Climate change is causing increasingly longer spells of cold weather and more intense winters than we are used to. You also want to have a home that is cool enough in the summer months without breaking the bank with each change of season, not to mention doing your part by reducing your carbon footprint.
Gas v Electric Heating
Keeping our homes warm and toasty is necessary in the UK; with traditional heaters falling out of fashion and the cost of HVAC systems increasing each year, finding alternative heating options is vital. Gas and electric heating systems are the most popular and readily available options for homeowners looking to keep things comfy. Here’s a breakdown of these two main heating options for UK homes:
The first thing to consider when opting for gas is whether or not you can link your home up to the gas network. As common as gas has become, not all UK homes have direct access to the network, meaning this option may be off the table for you for now. Let’s look at some pros and cons of gas heating:
Gas Heating Pros
Efficiency: Newer gas heating systems boast boilers with high heat retention and impressive returns on every unit of energy.
Easy Maintenance: Gas heating systems are affordable and simple to maintain. Replacing a boiler is effortless. Once the initial infrastructure is in place, keeping your gas system in tip-top shape is straightforward.
Gas Heating Cons
Annual Boiler CheckUp: Boilers in gas systems should be checked at least once a year to ensure they are safe and operating optimally, which can be a hassle for some.
Initial Expenses: Installing a gas system can come with a pretty intimidating price tag. The process can be time-consuming, especially if you are not connected to the gas network.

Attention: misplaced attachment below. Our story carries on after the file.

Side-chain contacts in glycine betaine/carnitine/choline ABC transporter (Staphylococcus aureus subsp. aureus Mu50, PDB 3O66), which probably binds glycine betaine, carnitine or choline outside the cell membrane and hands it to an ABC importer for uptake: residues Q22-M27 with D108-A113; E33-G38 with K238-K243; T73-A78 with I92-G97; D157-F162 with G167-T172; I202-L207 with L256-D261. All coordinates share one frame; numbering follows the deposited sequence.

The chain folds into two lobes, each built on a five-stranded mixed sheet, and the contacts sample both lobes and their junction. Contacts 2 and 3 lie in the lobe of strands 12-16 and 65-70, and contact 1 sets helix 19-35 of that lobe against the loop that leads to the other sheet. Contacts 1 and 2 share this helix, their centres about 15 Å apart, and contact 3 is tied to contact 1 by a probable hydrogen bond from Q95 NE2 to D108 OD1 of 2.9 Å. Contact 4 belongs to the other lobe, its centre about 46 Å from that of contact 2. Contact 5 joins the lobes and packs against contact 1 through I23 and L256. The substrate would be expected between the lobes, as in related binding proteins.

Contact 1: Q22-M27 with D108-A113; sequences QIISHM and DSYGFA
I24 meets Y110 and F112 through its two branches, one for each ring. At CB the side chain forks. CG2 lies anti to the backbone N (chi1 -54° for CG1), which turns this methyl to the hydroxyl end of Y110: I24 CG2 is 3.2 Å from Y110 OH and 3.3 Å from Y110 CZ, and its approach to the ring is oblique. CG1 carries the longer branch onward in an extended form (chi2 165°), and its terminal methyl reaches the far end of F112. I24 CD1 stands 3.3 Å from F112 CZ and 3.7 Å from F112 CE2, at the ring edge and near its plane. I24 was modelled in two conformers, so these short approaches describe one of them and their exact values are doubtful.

Electric heating has moved to the forefront of the industry, and many homeowners view it as the future while considering gas and oil heating a thing of the past. Electric heating is prevalent but can be costly; let's take a look at the pros and cons of electric heating for your home:
Electric Heating Pros
Initial Expenses: Installing an electric heating system is far simpler and cheaper than a gas system; this affordability makes electric heating an enticing option for new homes.
Easy Installation: Electric systems require far less elbow grease to have installed; this makes it an excellent option for those who do not have access to the gas network or need heating fast.
Electric Heating Cons
Less Affordable Long-Term: Operating costs of an electric system are considerably higher than that of gas systems, especially for those living in the UK, where heating is needed more often than not.
Slower Heating: Unlike gas systems that fire at 100% from when it is turned on, electric heating uses a gradual increase in power to provide the initial heat. This means you might want to leave your coat on for a good few minutes after returning home from work and firing up your electric heating.
The Future of Heating
While Gas and Electric options are readily available, one thing to remember is how the future of heating is being driven by the need to reduce carbon emissions. In 2019 the Committee on Climate Change recommended that all homes built after 2025 be fitted with low-carbon heating systems.